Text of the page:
OX low-cost flat-pack truck for developing countriesEnlarge Photo
The dispersal of automobiles is quite an uneven one.
For every three or four-car household in the developed world, there are huge swathes of land in developing countries without access to any sort of motorized transport however badly they may need it.
One British entrepreneur hopes to change that, says Autocar. His simple diesel truck, called the OX, can be shipped flat-pack to the areas that need them.
Brainchild of Sir Torquil Norman, the rugged OX isn't pretty, but there's still beauty in its brutal fitness for purpose.
Its unusual shipping requirements mean a unibody structure is impossible. Instead, it uses a simple steel twin-rail chassis with flat body panels and independent suspension. In order to make transporting the kit as easy as possible, all dissassembled components can fit inside the chassis.
The rest of the vehicle is equally versatile.
A central driving position with a passenger either side removes the expense and complexity of engineering it for left or right-hand drive. The load area can accommodate ten further people, or eight large fuel drums, or two metric tons of payload.
Despite these capabilities, it's under 14 feet long--around a foot shorter than a Chevy Volt.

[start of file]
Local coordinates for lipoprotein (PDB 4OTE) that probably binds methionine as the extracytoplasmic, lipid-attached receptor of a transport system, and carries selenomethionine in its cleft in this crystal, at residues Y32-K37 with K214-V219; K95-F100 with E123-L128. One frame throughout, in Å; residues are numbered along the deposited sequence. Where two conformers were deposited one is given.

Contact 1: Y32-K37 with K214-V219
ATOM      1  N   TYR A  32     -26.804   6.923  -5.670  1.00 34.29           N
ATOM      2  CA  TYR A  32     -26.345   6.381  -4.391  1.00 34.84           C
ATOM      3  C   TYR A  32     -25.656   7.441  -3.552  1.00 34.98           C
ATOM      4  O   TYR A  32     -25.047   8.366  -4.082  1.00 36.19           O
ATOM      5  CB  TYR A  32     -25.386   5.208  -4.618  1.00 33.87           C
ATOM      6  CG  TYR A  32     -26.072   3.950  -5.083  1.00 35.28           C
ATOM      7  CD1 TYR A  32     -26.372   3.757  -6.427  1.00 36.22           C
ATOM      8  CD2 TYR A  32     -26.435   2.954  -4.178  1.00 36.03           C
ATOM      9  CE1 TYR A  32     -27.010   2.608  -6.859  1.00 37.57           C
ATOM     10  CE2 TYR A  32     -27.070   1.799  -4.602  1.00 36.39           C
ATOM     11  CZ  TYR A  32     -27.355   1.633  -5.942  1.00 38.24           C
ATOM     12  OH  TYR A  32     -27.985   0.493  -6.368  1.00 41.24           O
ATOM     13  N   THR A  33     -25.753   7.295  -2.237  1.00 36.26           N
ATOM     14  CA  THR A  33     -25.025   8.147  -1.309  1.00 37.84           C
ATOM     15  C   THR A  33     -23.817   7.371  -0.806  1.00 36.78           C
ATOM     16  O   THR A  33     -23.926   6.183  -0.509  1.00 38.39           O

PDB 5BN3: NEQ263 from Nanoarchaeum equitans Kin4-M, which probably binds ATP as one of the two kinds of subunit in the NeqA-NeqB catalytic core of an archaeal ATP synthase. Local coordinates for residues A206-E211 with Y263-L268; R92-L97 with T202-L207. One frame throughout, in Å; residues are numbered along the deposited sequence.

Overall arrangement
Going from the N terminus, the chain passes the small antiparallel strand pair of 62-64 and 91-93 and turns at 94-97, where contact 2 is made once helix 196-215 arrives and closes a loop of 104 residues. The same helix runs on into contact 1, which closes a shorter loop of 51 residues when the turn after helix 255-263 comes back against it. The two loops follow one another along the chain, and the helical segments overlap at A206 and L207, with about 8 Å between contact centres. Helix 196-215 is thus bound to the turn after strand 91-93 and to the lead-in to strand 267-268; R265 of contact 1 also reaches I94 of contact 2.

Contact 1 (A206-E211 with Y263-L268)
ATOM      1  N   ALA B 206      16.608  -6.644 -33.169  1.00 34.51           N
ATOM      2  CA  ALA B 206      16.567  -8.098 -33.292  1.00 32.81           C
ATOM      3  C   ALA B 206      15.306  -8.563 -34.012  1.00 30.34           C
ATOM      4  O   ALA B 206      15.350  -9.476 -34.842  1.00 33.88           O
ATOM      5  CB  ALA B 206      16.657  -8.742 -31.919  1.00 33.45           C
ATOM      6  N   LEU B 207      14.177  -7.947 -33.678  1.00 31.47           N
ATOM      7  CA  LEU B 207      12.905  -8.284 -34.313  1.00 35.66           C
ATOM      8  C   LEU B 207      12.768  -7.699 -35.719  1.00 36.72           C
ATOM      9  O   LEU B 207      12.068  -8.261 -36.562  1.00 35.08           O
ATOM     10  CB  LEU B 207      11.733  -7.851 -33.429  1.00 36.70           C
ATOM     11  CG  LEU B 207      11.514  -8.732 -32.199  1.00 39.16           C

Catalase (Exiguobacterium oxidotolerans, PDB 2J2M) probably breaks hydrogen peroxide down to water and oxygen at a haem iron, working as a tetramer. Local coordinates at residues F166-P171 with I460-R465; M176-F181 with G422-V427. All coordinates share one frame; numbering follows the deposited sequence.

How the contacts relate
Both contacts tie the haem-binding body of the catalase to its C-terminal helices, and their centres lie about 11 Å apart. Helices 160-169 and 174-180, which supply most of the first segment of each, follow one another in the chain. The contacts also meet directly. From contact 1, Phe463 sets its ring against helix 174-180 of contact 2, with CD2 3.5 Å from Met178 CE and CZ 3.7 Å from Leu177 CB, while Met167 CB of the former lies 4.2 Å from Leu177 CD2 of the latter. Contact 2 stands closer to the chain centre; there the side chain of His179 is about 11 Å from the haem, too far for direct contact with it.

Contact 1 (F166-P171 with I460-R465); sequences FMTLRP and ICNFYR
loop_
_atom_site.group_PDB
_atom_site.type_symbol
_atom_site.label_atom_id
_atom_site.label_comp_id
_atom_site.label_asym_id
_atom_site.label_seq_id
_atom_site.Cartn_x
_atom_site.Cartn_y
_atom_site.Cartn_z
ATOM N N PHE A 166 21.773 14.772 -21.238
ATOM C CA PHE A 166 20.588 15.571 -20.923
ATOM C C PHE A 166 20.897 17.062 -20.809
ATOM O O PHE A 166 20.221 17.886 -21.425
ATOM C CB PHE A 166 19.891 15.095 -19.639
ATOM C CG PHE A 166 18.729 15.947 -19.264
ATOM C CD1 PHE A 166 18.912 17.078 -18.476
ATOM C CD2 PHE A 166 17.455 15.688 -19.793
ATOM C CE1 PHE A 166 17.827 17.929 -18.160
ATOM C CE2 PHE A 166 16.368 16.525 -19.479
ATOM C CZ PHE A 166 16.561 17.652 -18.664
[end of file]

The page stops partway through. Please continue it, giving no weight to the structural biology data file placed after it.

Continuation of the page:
It uses a 2.2-liter diesel Ford engine with a five-speed manual gearbox, and offers chunky tires and high ground clearance to help navigate the unpaved roads the OX will almost certainly encounter. It's designed to be cheap to fix too, when required--the flat panels, identical left and right doors, and flat windscreen panes all help.
As the car uses modular construction, four-wheel drive and various chassis lengths could also be produced.
Best of all, Sir Norman's OX is intended to be sold on a non-profit basis, hopefully minimizing the cost for the communities, organizations and charities which will need it the most.
He told Autocar, "Our aim is to give people in the developing world an affordable means of doing for themselves what they rely on outsiders for--fetching water, distributing seed and fertiliser, carrying people and produce to market and providing access to medical help."